When my first daughter was born, I watched House Hunters and Property Brothers non-stop for the first two months. In my hormone-saturated, sleep-deprived state, the predictable formula of strangers examining walk-in closets and countertops before settling into heavily-mortgaged domestic bliss was such a comfort. I lived in a rental in the Los Angeles area, where the hot real estate market meant I had about as much chance of saving for a down payment on my own house as I did of getting 8.5 hours of sleep every night.
Four years later, the postpartum nesting instinct has subsided, and even though I finally did get myself a mortgage, I am less interested in knocking down walls or even painting them than I thought I would be. I liked those HGTV shows then because they represented a well-edited, simplified version of the trickier real-life phase of my own life that was just ahead.
The Happier with Gretchen Rubin podcast represents the well-edited, simplified answers to the next set of questions I’m trying to answer as my kids get older and my family’s schedules and demands get more complicated than they were a few years ago. Happier is full of useful advice and tips for getting more organized, developing better habits, and becoming more self-aware. Rubin’s sister and co-host Elizabeth Craft always plays devil’s advocate, test-driving new ideas by talking through how in the world they would work in her constantly-under-construction home.
Just like my old HGTV friends the Scott twins, the sibling/host dynamic on this podcast makes me as happy as a Costco-sized pack of multicolored Post-its probably makes Gretchen. The show moves along at a good clip, separated into “Happiness Hacks,” “Gold Stars and Demerits,” and “Try This At Home” segments along with interviews and more in-depth discussions.
I love this show even though the idea of implementing most of its ideas are a fantasy, at least for me right now. Here are four recent tips from Happier that I loved listening to but probably won’t try:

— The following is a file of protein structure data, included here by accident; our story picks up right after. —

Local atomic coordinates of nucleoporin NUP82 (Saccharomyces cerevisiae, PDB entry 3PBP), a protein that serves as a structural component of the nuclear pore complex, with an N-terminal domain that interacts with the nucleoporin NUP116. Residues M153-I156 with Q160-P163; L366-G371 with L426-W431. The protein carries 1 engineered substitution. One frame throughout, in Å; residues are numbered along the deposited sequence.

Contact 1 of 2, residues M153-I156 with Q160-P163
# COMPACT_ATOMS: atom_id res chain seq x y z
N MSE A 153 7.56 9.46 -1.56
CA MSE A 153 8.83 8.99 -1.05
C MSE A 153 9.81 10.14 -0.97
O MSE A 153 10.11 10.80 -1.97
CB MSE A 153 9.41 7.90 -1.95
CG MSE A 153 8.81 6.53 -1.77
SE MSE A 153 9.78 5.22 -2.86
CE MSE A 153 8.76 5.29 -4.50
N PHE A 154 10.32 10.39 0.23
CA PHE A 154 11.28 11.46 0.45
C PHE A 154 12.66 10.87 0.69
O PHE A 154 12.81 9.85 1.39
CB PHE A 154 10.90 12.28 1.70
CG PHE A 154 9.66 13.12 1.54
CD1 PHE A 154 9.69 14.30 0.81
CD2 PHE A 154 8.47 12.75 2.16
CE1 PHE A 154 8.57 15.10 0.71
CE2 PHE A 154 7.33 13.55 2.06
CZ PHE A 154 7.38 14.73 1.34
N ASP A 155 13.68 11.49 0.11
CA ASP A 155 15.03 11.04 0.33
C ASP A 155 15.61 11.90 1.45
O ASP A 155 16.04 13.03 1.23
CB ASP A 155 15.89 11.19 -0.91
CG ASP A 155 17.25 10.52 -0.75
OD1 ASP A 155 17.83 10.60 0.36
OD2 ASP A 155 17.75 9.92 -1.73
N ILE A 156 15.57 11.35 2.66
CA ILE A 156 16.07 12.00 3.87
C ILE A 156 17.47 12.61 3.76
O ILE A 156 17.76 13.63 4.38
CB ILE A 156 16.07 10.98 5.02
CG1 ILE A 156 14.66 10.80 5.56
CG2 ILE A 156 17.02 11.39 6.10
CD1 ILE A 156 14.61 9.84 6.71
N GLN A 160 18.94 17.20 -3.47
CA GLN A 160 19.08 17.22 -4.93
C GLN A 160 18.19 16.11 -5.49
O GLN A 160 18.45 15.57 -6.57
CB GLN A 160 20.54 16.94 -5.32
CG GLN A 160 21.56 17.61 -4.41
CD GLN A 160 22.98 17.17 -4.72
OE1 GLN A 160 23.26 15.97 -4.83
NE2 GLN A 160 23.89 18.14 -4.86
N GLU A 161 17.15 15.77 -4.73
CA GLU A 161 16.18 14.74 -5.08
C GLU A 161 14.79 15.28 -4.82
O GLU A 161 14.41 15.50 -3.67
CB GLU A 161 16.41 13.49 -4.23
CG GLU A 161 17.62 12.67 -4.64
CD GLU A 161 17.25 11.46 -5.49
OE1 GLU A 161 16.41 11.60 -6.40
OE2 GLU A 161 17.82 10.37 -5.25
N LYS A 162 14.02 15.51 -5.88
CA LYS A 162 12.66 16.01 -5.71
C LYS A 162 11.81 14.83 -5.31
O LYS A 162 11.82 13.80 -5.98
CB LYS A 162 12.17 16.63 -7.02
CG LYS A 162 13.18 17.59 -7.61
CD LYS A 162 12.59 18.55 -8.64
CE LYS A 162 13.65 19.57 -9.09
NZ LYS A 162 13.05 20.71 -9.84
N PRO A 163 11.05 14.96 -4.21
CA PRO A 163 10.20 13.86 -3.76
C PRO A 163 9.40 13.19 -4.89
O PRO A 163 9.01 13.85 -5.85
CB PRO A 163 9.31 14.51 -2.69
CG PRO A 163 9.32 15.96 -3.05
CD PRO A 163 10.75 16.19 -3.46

- Reclaim your dump zones: My house was designed in the 1960’s for people who entered through the front door, hung up their one coat they owned in the tiny coat closet, and then, I assume, got real drunk every night downstairs in the rumpus room (at least that’s what my 80-year-old neighbor tells me they were like). I will occasionally redistribute the junk before retiring to the rumpus room for the evening myself, but that’s the best we’re gonna do.
- Make a “ta-da” list: This means writing down things you got done at the end of the day instead of making a to-do listI don’t know, somehow it feels way better when “made coffee” gets crossed off a to-do list than when I list it 18 hours later as an accomplishment.
- Tackle a “power day:” Gretchen and Elizabeth love these. They just take a whole day and power through annoying tasks that build up in their lives, like paying bills, making appointments, and cleaning out long-neglected corners of their homes. I agree with the concept, but because I’m used to doing everything with a two-year-old in tow, don’t even need a whole power day. The last time my kids were gone from my house for two hours, I got as much in those two hours as Mary Poppins on meth.
- Conquer the snooze alarm: The Happier ladies suggest putting your alarm clock on the other side of the room so that you’re forced to get up to turn it off. I get this in theory, but those fifteen minutes just seem disproportionately cruel to mess with.
I love the feeling of knowing these hacks and tips are there when I need them the same way I love knowing which cool indie bands are coming to the restored retro theater downtown even though I’ll only spring for a babysitter to see a show about once a year. One day soon, there will be more time for both. In the meantime, I can listen to both.